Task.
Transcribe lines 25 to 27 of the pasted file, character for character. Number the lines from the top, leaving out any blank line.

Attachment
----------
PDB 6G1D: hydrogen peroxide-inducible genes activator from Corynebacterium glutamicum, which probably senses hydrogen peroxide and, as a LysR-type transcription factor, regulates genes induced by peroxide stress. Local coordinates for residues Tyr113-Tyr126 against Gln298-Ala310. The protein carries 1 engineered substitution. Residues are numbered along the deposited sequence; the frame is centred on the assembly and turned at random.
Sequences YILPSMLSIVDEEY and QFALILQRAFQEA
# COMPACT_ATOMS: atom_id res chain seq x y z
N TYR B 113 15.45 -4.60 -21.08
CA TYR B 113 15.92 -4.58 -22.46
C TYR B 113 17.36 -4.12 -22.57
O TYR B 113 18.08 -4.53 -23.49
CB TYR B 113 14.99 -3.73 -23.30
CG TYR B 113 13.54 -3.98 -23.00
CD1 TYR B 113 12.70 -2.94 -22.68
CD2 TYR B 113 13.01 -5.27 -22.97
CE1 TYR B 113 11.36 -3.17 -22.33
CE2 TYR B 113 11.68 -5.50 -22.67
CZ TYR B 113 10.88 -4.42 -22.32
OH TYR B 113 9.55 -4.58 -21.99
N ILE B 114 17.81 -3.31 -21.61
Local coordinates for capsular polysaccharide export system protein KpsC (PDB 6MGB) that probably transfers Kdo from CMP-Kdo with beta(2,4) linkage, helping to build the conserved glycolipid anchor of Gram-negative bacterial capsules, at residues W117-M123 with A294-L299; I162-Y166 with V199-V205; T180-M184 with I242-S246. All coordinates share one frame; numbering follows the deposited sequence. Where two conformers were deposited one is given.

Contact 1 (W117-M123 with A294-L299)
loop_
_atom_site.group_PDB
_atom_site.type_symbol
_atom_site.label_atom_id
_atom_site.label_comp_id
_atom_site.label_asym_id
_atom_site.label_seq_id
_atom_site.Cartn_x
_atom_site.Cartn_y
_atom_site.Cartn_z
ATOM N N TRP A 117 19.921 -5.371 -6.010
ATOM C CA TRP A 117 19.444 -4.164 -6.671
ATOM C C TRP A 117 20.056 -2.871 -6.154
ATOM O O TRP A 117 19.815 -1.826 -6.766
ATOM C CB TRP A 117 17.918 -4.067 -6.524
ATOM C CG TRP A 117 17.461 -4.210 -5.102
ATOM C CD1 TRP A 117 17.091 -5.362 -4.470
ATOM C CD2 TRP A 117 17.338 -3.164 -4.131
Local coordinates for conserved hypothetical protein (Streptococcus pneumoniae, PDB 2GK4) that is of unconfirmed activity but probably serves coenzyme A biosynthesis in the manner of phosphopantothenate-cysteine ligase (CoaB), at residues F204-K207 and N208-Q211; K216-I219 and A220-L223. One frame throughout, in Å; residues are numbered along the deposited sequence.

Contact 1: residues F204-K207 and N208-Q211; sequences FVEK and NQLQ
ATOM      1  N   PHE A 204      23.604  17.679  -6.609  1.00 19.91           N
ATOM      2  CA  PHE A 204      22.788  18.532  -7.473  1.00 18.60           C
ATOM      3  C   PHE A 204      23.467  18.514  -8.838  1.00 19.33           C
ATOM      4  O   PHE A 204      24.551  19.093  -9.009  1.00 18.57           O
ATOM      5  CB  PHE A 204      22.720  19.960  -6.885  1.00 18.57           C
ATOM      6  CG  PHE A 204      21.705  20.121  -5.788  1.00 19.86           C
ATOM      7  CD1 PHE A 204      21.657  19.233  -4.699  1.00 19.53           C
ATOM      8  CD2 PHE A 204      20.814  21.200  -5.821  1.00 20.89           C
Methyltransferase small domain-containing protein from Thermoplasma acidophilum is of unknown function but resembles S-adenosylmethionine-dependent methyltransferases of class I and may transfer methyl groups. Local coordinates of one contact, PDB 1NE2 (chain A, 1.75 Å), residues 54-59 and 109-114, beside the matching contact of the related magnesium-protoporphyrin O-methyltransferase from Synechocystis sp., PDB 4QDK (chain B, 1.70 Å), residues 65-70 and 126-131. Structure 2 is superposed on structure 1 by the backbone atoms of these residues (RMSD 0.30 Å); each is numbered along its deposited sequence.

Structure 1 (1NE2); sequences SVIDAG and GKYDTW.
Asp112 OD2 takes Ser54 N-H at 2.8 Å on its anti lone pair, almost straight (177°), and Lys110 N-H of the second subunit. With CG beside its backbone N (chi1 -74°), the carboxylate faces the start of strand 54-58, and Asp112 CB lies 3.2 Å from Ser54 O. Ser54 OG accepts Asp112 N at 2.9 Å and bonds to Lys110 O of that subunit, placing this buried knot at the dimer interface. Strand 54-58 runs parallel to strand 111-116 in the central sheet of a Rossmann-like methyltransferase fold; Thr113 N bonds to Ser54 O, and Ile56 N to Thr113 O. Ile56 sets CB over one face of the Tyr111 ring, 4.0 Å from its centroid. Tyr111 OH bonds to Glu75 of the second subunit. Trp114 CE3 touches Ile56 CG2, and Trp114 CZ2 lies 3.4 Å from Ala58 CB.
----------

_atom_site.label_seq_id
_atom_site.Cartn_x
_atom_site.Cartn_y